See what’s blooming at Jerusalem Botanical Gardens

This urban oasis boasts the largest collection of plant species in Israel, and shares it with an increasing number of local and international visitors. Photo by Judith Marcus The Jerusalem Botanical Gardens is situated on 30 acres at the southeast …

This urban oasis boasts the largest collection of plant species in Israel, and shares it with an increasing number of local and international visitors.

Jerusalem Botanical Gardens waterfall

Photo by Judith Marcus
The Jerusalem Botanical Gardens is situated on 30 acres at the southeast corner of the Hebrew University’s Givat Ram campus.

Hop aboard the jolly red locomotive that winds around the Jerusalem Botanical Gardens, and you’re likely to see blooming and budding everywhere you look.

But it’s not just the 10,000 species of plants that are blossoming at this 30-acre oasis at the southeast corner of the Hebrew University’s Givat Ram campus. The gardens are also alive with the sounds of some 180,000 visitors per year, up from 80,000 in 2008.

Under the directorship of Jerusalem native Oren Ben-Yosef for the past three years, a whole new palette of programs is being implemented to cater to the capital city’s multiethnic population.

“We have the largest collection [of plants] in the country and are a living showcase for biodiversity,” director of development Sue Surkes tells ISRAEL21c. “We translate the plant biodiversity into trying to encourage human diversity as well.”

Coexistence in the garden

One thriving scheme for bringing together Muslim and Jewish children has 11-year-olds learning about the production of spices, olive oil and herbal remedies in the Botanical Gardens. After nine sessions on neutral ground, facilitated by teacher/translators, the kids do plantings at each other’s schools.

A newly upgraded Bible Path, punctuated by new plantings, outdoor classrooms, interpretational aids and innovative programming, is aimed at bringing in religiously oriented visitors, be they Jewish, Christian or Muslim.

Orthodox Jewish student teachers will soon be invited to workshops relating to the many botanical and agricultural references in the Bible, so that they can share this information with their future students. And head scientist Dr Ori Fragman-Sapir is developing an international online course on the flora of the Holy Land that will conclude with an optional one-week botanical tour of Israel. Botanical gardens in several other countries are participating.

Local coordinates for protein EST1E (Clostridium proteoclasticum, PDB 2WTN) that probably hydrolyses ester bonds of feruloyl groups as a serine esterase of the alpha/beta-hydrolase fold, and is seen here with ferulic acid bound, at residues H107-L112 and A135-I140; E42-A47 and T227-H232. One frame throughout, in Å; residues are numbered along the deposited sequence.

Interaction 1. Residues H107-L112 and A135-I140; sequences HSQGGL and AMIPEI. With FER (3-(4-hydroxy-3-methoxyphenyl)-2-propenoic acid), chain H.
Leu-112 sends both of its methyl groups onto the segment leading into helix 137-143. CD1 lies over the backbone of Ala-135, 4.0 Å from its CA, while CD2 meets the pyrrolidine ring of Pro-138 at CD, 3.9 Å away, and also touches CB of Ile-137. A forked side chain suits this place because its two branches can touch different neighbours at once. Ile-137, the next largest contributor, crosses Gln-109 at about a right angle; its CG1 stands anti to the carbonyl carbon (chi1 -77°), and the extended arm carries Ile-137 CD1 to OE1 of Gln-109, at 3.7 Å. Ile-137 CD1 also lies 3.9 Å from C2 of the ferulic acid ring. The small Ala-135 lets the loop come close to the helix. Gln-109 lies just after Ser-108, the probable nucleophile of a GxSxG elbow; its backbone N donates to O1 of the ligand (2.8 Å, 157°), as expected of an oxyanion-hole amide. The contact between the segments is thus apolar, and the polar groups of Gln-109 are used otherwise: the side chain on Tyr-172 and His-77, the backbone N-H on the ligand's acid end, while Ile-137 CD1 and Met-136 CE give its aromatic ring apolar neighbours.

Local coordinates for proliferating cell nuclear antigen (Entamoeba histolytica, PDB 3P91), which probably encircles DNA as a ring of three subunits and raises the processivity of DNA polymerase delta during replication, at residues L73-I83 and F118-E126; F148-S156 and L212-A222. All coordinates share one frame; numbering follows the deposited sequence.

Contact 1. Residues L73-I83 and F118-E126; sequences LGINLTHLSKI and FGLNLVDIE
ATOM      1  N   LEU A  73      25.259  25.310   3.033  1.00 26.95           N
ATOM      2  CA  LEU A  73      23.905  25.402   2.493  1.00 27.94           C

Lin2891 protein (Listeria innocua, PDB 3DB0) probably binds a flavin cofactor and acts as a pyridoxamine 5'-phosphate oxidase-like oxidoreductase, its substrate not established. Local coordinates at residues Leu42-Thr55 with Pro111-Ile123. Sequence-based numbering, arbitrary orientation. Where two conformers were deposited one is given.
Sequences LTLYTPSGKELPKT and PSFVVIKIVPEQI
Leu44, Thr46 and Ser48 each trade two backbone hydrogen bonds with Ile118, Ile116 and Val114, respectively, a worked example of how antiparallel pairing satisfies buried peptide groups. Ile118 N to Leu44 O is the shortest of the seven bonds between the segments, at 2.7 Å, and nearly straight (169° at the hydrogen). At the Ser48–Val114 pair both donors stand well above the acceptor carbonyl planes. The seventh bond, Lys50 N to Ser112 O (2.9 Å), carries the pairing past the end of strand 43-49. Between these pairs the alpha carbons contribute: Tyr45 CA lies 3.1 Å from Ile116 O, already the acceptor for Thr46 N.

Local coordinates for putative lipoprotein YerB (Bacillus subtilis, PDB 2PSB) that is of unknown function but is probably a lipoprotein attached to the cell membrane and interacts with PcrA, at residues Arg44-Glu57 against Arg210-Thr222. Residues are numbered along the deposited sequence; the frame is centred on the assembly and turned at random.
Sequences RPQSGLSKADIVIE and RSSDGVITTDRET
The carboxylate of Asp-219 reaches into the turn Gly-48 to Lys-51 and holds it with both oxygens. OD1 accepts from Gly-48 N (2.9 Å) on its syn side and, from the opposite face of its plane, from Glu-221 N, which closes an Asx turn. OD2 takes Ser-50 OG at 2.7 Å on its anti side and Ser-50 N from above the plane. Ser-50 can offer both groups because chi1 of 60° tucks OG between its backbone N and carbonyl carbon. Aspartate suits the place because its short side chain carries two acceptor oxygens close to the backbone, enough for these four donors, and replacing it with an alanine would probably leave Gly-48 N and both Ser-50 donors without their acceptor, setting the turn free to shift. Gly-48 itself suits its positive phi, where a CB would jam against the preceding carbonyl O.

Jerusalem Botanical Gardens flowers

Photo by Judith Marcus
About 180,000 visitors enjoy the botanical gardens every year.

Teenagers from disadvantaged areas of Jerusalem are going to be invited to an environmental leadership course that will require them to follow up with public service in their own neighborhoods, helping to create school or community gardens.

And because the city’s ultra-Orthodox schoolchildren rarely have opportunities for nature trips, the Botanical Gardens’ staff is starting to take the show on the road, bringing hands-on activities to their schools.

An annual wine festival has been successfully bringing Jerusalem’s young urban professionals to the gardens as well, where they can sample the wares near the scenic lake in the midst of the site.

Says Surkes: “The idea is to open the gardens to as many activities in as many plant-related fields as possible to as many populations as possible.”

Growth is in the air

Opened in 1985, the Jerusalem Botanical Gardens divides its plantings into sections: Mediterranean, Central and Southwest Asian, Australian, North American, European and Southern African. It also has a large collection of bonsai trees, a tropical conservatory and an herb and medicinal plant garden.

In Fragman-Sapir’s laboratory, grant-funded collaborative research projects range from studying conditions that can contribute to strengthening biodiversity in the Mediterranean, to finding creative ways of saving endangered botanical species. “We try to collect, grow and test a lot of these wild plants to see if they can be grown and marketed as ornamentals,” says Surkes.

Jerusalem Botanical Gardens train

Photo by Judith Marcus
The Jerusalem Botanical Gardens’ train ride is popular with visiting kids.

There will soon be more: A Children’s Discovery Path, featuring a 95-meter treetop walk and nine interactive stations on different aspect of plants in their environment; and a biodiversity education center showing how plants adapt to environmental extremes.

A future expansion will give the garden space for sections of plants from South America and Southeast Asia, as well as a new entrance, visitor center, horticultural school and parking areas.

About Abigail Klein Leichman

Abigail Klein Leichman is a writer and associate editor at ISRAEL21c. Prior to moving to Israel in 2007, she was a specialty writer and copy editor at a daily newspaper in New Jersey and has freelanced for a variety of newspapers and periodicals since 1984.